Fantastic Beasts And Where To Find Them takes Harry Potter fans back to the Wizarding World. However, this time it's set during the Roaring 20s of America, and with that comes a whole new side of magic to explore. Despite its unfortunate urge to cling to the familiar world of London, the movie is at its best when it focuses on the new characters.
The dynamic of Newt Scamander with the Americans is quite hilarious to see. There are multiple layers of "fish out of water" happening in the story. Newt's amusement at America, Jacob's wonder at the magical world, and Tina's annoyance at Newt's eccentricities are the best part of the movie, and many fans wish it had stuck to them exploring 1920s America and catching fantastic beasts instead of forcing yet another Dark Lord story.
Wonder Woman is the earliest DCEU movie chronologically (barring flashbacks in Justice League), and shows that the world is no stranger to heroes from another world. Here, it's shown how Wonder Woman played a crucial part in ending the Great War.
It's a classic fish out of water story, as the bright-eyed Diana gazes in wonderment at the world of mankind. However, that wonder is also tempered with realism, as she sees these wonders destroyed by war. It gave Steve's claim of "The war to end all wars" all the more tragic, knowing what the world would see only a few decades later.
Kong: Skull Island is another take on the classic King Kong story. The movie leans deep on the Jules Verne vibe of "strange new worlds". It's fascinating to see the kind of tech they used in 1973 to chart new islands and discover new creatures.
Kong: Skull Island is a much more action-packed prequel than its predecessor, Godzilla. Where Godzilla was shy in giving screentime to its namesake, this movie shines the spotlight on Kong with great effect. He shows up two minutes into the movie. An example of a prequel managing to give fans what they want.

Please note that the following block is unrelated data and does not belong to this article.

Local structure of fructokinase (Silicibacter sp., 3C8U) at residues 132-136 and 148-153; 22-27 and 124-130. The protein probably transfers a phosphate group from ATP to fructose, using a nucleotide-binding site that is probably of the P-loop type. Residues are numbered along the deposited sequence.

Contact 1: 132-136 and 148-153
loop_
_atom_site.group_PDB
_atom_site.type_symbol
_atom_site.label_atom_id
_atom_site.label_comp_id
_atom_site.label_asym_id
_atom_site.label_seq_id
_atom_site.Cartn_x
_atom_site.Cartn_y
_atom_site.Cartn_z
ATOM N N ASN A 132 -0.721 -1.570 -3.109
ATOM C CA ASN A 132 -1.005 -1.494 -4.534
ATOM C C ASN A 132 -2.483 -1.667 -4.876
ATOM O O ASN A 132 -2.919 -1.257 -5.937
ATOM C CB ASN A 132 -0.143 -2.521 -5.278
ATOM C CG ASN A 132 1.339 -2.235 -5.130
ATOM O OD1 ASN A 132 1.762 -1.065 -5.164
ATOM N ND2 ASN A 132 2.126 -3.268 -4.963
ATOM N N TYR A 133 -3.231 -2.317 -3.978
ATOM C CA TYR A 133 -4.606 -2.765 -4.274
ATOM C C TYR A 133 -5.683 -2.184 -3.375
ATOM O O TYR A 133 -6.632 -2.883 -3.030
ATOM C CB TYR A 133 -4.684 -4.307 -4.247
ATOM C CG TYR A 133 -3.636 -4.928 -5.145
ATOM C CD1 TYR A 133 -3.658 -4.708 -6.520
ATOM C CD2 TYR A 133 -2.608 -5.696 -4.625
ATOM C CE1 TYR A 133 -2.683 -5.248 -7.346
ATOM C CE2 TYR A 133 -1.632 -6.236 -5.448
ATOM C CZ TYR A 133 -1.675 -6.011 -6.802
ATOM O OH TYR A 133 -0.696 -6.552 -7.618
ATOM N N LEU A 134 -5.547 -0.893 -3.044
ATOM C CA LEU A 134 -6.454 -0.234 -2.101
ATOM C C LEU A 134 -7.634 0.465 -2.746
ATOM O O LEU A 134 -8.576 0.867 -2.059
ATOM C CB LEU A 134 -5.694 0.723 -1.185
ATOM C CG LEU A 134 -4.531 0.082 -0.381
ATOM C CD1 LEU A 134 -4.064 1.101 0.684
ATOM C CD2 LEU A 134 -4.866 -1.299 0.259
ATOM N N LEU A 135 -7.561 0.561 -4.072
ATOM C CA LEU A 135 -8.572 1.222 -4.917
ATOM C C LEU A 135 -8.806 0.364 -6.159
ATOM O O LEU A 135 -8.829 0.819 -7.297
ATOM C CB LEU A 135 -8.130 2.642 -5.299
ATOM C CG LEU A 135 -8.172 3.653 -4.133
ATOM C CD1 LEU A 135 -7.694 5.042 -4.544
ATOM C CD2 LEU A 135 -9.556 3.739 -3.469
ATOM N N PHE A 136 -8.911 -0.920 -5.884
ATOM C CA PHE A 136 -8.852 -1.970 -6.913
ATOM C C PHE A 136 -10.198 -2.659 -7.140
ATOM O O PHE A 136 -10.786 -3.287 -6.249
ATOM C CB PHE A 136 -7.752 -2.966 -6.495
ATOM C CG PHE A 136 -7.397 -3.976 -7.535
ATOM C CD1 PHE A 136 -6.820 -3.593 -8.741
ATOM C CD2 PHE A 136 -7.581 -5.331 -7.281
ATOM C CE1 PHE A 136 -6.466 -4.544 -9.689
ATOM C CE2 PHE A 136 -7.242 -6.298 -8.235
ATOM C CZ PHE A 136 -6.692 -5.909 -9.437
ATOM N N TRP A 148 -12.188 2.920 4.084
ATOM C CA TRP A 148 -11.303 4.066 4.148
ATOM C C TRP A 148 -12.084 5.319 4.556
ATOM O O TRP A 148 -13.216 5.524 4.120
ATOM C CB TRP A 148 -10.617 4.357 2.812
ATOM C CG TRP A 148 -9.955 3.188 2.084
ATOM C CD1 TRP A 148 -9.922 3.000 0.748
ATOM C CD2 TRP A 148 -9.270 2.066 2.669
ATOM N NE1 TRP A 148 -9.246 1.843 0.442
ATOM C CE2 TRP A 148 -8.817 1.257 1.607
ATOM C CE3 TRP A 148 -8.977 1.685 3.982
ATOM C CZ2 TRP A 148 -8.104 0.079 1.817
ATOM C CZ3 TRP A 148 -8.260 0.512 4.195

X-Men: First Class is a period piece not just in setting, but in a metatextual sense as well. The X-Men franchise had been stuck in the modern day for a while, even though a huge chunk of its most iconic teams and stories were set in the 60s. This movie finally gives the most dedicated fans a bone.
Although they still wear spandex, First Class gives the costumes a much-needed splash of retro yellow. In addition, the movie establishes many of the mainstays the franchise would see in the years to come. Also, there is the obvious thematic significance in having a story about an oppressed group fighting for their rights in the 60s.
The Godfather Part II is a part prequel/part sequel. Although both are incredible stories, most audiences and critics find themselves gravitating towards the prequel segments. Robert De Niro would fill in the shoes of Vito Corleone. Amazingly, he won an Oscar on the heels of Brando's win for the same role.
The prequel segments provide a sharp contrast to the present day. In the 1920s, Vito started his empire to provide for his family, and slowly it gave way to proving his worth to the world. His goals meant that his future was insured. He died, surrounded by the family he loved. Meanwhile, in the present, Michael Corleone had pushed away everybody who loved him. Two different paths towards the same kind of power.